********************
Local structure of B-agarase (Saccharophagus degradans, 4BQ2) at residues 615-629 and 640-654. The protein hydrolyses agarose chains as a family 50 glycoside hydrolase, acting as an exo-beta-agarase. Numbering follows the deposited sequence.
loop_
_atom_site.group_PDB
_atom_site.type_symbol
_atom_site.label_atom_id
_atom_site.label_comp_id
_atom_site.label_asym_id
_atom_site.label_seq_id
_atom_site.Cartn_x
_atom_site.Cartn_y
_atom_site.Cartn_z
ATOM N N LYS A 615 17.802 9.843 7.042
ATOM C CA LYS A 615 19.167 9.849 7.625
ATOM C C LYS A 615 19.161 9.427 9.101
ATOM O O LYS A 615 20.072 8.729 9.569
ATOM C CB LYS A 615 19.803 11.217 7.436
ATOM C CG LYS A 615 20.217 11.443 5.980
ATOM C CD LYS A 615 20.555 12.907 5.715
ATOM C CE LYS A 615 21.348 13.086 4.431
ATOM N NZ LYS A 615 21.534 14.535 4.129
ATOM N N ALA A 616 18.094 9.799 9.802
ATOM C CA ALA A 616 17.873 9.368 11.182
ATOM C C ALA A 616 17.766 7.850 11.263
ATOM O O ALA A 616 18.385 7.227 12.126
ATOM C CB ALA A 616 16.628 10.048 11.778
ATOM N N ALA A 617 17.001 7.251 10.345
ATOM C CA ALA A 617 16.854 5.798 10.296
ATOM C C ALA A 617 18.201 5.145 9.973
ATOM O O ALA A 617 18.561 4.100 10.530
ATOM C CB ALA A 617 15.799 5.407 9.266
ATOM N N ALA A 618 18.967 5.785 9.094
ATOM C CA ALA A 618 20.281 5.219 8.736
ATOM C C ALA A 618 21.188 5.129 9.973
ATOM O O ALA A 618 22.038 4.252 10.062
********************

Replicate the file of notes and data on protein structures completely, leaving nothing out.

Local structure of B-agarase (Saccharophagus degradans, 4BQ2) at residues 615-629 and 640-654. The protein hydrolyses agarose chains as a family 50 glycoside hydrolase, acting as an exo-beta-agarase. Numbering follows the deposited sequence.
loop_
_atom_site.group_PDB
_atom_site.type_symbol
_atom_site.label_atom_id
_atom_site.label_comp_id
_atom_site.label_asym_id
_atom_site.label_seq_id
_atom_site.Cartn_x
_atom_site.Cartn_y
_atom_site.Cartn_z
ATOM N N LYS A 615 17.802 9.843 7.042
ATOM C CA LYS A 615 19.167 9.849 7.625
ATOM C C LYS A 615 19.161 9.427 9.101
ATOM O O LYS A 615 20.072 8.729 9.569
ATOM C CB LYS A 615 19.803 11.217 7.436
ATOM C CG LYS A 615 20.217 11.443 5.980
ATOM C CD LYS A 615 20.555 12.907 5.715
ATOM C CE LYS A 615 21.348 13.086 4.431
ATOM N NZ LYS A 615 21.534 14.535 4.129
ATOM N N ALA A 616 18.094 9.799 9.802
ATOM C CA ALA A 616 17.873 9.368 11.182
ATOM C C ALA A 616 17.766 7.850 11.263
ATOM O O ALA A 616 18.385 7.227 12.126
ATOM C CB ALA A 616 16.628 10.048 11.778
ATOM N N ALA A 617 17.001 7.251 10.345
ATOM C CA ALA A 617 16.854 5.798 10.296
ATOM C C ALA A 617 18.201 5.145 9.973
ATOM O O ALA A 617 18.561 4.100 10.530
ATOM C CB ALA A 617 15.799 5.407 9.266
ATOM N N ALA A 618 18.967 5.785 9.094
ATOM C CA ALA A 618 20.281 5.219 8.736
ATOM C C ALA A 618 21.188 5.129 9.973
ATOM O O ALA A 618 22.038 4.252 10.062